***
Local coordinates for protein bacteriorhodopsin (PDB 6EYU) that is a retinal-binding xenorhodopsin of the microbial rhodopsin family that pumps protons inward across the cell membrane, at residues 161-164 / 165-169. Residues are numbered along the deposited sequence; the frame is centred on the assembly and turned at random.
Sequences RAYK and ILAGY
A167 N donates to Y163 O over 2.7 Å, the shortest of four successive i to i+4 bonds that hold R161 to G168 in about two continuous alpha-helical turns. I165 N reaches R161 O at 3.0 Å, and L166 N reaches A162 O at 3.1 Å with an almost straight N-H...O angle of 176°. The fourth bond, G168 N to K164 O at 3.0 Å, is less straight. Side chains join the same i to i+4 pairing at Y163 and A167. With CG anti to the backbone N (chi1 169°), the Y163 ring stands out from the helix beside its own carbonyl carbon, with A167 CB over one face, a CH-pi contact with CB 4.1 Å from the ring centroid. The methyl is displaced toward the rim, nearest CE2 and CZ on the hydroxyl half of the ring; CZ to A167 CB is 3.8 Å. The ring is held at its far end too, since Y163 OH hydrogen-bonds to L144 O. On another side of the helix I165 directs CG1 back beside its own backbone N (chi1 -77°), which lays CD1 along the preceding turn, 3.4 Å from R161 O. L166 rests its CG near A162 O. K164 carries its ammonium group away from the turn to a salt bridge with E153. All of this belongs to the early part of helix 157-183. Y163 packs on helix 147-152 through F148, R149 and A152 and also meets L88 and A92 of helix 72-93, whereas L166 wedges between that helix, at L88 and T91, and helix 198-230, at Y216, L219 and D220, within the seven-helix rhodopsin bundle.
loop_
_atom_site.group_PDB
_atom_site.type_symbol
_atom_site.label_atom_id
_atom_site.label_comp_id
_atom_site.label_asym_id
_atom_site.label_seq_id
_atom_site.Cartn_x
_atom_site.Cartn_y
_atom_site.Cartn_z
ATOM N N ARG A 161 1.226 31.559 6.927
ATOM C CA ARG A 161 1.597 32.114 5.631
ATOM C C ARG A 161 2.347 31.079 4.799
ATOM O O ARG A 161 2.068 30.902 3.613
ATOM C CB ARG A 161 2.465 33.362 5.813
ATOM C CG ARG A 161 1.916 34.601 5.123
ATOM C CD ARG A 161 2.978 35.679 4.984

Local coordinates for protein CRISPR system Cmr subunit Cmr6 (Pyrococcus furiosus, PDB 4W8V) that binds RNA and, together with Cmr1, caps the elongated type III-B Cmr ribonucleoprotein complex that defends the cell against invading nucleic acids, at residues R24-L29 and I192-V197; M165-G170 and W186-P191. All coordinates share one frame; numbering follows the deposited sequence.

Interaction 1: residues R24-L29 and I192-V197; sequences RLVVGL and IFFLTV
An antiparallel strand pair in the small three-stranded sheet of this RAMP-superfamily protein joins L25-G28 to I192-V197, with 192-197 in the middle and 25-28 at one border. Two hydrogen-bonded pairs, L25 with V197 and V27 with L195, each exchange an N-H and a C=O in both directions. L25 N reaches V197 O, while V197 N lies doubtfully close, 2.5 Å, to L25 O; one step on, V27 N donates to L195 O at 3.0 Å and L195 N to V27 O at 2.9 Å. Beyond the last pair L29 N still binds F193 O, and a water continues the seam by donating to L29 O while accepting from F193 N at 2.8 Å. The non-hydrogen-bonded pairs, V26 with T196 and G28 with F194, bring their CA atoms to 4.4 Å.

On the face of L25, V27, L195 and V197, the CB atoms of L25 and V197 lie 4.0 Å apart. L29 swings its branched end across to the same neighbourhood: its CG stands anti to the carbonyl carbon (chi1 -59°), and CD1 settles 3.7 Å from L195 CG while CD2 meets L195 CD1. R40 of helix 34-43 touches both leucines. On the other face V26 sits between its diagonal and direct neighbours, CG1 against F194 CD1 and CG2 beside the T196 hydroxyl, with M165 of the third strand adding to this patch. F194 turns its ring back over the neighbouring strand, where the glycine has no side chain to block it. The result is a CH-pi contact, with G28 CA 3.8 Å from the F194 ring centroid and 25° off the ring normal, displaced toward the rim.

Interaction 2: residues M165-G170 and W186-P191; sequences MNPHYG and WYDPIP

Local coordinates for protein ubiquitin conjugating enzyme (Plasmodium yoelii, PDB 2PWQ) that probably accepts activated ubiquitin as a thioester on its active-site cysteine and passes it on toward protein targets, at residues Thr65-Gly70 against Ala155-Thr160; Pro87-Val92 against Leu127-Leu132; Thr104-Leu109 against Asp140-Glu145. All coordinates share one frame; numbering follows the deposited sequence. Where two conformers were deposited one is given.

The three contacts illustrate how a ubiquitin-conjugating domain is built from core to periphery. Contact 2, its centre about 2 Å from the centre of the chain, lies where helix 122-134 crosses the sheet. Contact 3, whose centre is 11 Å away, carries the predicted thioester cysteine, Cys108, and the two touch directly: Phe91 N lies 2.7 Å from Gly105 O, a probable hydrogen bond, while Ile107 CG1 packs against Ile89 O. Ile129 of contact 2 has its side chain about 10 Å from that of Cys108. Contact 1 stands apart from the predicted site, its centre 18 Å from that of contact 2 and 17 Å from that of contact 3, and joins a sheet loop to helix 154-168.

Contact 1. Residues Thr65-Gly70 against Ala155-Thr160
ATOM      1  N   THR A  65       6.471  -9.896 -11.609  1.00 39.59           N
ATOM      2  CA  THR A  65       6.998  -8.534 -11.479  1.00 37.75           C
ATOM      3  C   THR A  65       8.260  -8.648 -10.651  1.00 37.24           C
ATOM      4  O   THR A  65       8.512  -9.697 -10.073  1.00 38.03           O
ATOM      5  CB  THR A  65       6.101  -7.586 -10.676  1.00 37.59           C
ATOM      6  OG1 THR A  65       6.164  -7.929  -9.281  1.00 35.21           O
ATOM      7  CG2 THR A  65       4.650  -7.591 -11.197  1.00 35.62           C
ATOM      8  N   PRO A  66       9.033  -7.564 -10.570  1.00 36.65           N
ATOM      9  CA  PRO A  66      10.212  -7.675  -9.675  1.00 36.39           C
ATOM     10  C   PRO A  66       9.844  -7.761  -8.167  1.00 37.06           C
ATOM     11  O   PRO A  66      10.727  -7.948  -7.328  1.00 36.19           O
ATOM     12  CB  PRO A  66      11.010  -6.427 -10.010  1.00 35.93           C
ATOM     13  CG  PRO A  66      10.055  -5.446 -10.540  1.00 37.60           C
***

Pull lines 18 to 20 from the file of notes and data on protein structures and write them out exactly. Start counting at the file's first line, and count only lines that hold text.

ATOM C CB ARG A 161 2.465 33.362 5.813
ATOM C CG ARG A 161 1.916 34.601 5.123
ATOM C CD ARG A 161 2.978 35.679 4.984